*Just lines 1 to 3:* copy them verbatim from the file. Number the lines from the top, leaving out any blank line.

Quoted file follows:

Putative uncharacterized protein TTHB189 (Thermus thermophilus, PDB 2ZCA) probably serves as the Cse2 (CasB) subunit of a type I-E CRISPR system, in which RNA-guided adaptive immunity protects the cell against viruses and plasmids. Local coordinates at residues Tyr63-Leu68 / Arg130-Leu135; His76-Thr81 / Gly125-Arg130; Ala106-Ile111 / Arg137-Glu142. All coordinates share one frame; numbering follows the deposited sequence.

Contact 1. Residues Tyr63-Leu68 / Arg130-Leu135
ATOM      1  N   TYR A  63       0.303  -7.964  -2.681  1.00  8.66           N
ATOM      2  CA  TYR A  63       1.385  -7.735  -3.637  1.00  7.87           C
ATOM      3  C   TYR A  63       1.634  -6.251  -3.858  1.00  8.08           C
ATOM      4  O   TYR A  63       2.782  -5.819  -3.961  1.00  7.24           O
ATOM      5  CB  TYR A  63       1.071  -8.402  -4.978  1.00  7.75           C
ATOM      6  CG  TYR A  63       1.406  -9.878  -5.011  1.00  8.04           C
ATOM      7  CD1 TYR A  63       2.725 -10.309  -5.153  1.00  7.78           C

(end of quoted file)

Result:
Putative uncharacterized protein TTHB189 (Thermus thermophilus, PDB 2ZCA) probably serves as the Cse2 (CasB) subunit of a type I-E CRISPR system, in which RNA-guided adaptive immunity protects the cell against viruses and plasmids. Local coordinates at residues Tyr63-Leu68 / Arg130-Leu135; His76-Thr81 / Gly125-Arg130; Ala106-Ile111 / Arg137-Glu142. All coordinates share one frame; numbering follows the deposited sequence.

Contact 1. Residues Tyr63-Leu68 / Arg130-Leu135
ATOM      1  N   TYR A  63       0.303  -7.964  -2.681  1.00  8.66           N